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40 of 50 people found the following review helpful
on July 2, 2010
After following this mouse on the web and seeing it's weirdness on Youtube and the Cyborg site. I have to say that I'm more than surprised. Ignore what most people are saying about the sensor, I've picked up the mouse a few times and with any mouse it's going to move a little, even with my G9 and crappy 5 dollar everyday usage mouse, re-aim you crappy players who like to complain and blame a mouse! I'm using a big mousepad, the metal one from Cyborg's site with dual side covering, and the dual DPI setting works great. Play tested it with Global Agenda for the past few hours and it feels great. The sniper button is adjustable to how fast or slow you want to make the DPI setting in comparable to your mouse DPI, other words, if your DPI setting for shooting without scope is set to 3000, but when you scope, you can adjust it at 50% (default) so it's down to 1500, then you can adjust more or less depending if you want the sniper mode to be faster or slower based on a percentage to your current DPI setting. So if you go up to 5000, and the sniper mode is set to 50% (default), sniper mode puts it at 2500.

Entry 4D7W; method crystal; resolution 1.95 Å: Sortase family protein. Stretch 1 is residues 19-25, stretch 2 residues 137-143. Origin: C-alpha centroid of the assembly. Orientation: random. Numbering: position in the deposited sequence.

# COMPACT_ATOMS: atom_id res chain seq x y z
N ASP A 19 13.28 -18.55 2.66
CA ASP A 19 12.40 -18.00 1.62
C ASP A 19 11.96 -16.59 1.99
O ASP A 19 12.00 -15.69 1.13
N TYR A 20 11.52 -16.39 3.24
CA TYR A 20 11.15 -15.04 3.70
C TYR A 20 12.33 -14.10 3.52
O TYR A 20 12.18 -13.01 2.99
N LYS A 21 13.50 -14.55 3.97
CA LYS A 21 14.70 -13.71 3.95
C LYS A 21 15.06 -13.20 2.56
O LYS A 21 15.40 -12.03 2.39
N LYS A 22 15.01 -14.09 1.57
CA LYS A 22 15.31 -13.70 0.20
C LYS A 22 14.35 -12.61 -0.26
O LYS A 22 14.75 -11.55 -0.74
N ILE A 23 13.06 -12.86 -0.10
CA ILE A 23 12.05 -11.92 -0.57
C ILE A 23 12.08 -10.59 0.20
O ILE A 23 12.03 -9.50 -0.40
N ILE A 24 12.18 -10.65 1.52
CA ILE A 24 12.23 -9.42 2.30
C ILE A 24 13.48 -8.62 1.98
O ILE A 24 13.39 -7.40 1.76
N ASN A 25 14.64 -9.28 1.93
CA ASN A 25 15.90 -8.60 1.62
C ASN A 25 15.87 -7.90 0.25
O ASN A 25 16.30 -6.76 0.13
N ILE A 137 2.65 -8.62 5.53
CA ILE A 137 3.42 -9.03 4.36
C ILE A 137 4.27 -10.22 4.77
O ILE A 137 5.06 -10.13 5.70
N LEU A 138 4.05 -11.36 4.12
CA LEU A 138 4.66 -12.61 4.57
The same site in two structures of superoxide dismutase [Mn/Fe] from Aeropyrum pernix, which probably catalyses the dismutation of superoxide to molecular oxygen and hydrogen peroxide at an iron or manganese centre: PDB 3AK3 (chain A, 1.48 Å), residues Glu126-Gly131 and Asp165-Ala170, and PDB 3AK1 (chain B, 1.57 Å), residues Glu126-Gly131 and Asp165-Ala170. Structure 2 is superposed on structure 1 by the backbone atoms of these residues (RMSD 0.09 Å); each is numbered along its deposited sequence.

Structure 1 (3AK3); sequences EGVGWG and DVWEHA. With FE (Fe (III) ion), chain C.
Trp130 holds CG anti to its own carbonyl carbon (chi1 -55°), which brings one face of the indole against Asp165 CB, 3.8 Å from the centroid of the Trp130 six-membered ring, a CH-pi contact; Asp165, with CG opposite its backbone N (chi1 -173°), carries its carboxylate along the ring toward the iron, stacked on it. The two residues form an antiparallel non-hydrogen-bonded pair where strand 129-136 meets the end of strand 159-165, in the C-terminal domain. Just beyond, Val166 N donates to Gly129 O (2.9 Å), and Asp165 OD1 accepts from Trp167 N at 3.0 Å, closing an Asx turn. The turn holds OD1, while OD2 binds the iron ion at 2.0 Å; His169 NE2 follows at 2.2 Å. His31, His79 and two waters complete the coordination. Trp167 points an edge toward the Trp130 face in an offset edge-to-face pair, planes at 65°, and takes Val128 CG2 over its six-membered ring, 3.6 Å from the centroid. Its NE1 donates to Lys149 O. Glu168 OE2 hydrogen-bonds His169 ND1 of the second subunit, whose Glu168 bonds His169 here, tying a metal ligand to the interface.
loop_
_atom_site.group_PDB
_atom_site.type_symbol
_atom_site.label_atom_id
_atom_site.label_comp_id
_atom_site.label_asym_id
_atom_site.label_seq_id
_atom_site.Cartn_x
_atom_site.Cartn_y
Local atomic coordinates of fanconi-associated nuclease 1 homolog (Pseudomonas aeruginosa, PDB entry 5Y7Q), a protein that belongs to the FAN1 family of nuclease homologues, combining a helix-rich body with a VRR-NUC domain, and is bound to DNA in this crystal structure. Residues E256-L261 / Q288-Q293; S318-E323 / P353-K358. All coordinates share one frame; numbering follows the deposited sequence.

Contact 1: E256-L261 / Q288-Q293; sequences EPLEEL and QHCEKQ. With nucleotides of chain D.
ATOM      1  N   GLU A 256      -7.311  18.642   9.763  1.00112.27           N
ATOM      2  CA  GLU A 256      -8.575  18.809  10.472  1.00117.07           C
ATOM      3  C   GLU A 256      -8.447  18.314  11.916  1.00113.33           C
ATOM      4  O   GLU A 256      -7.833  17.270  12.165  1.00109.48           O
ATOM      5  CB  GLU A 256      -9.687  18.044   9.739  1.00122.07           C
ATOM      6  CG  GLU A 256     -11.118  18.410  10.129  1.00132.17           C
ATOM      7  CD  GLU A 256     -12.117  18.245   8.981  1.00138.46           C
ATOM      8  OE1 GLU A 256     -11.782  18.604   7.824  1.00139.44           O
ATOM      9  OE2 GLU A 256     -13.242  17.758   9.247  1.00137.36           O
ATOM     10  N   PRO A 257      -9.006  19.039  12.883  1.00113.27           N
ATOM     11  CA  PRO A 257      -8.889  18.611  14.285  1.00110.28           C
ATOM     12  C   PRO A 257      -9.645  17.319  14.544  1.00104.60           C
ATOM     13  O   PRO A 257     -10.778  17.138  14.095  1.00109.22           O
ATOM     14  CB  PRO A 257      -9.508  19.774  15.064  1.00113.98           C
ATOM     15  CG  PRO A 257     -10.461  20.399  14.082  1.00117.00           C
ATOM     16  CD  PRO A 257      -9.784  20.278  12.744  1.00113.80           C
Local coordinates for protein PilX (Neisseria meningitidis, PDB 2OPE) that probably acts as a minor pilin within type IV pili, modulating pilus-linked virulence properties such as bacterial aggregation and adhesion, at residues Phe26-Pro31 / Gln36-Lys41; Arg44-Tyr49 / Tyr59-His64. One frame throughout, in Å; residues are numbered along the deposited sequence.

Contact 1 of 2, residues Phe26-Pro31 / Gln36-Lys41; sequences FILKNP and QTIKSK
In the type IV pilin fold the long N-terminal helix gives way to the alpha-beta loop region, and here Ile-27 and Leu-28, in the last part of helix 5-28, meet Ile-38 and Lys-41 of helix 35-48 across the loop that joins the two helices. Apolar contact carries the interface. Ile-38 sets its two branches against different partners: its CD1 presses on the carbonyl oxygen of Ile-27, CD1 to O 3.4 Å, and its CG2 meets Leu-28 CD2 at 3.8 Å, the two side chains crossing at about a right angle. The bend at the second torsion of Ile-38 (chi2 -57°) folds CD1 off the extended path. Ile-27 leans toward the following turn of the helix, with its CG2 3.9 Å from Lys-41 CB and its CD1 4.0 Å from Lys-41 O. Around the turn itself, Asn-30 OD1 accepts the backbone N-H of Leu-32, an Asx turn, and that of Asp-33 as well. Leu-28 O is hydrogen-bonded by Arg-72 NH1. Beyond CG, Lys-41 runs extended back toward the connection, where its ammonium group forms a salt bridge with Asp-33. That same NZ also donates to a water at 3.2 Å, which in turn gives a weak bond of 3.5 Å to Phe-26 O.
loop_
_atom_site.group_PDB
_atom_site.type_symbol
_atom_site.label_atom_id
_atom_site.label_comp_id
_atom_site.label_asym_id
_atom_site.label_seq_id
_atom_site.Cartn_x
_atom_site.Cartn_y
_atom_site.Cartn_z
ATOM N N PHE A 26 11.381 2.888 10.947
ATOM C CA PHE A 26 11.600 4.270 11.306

This mouse is a little bit on the heavier side though, even with all the weights taken out, it tips the scale over my G9 even with the weights in the G9 and NOT in the R.A.T. 7. But that's easy to get used to, the funkiness of it's design and ability to form fit the palm rest and thumb buttons, as well as change the ring finger and pinky siding to different grips as well as a rest for casual usage is a great feature. Doubt it's as comfortable as some ergonomic mice with dual form fitted finger rests, but remember, this is a changeable design.

Very few cons with this mouse so far, minor annoyances.
- I wished Cyborg would have gone with covering for the metal frame bottom, yes, it's sturdy and easily usable as a flail, but the corners of the metal get on my nerves for fear I may scratch my mousepad, which is FROM Cyborg also, lol. Also the mouse's feet could have a little more surface to them.
- The mouse DPI setting button (located in below the mouse wheel) feels a little loose, which kind of scared me, I'm wondering if it should be stiffer or is that how it's suppose to be? Not too sure, will have to email Cyborg about it, but it works, it's more of a single button switch than a button. Like a toggle button, that you press and push forward to increase, or press and pull back to decrease DPI setting.
- Another minor annoyance is the thumb buttons swivle ability, if you get way too into a game, I could see the potential for pushing too hard on the thumb buttons and sniper button and possible pushing in the thumb buttons so you'd have to readjust the swivle again.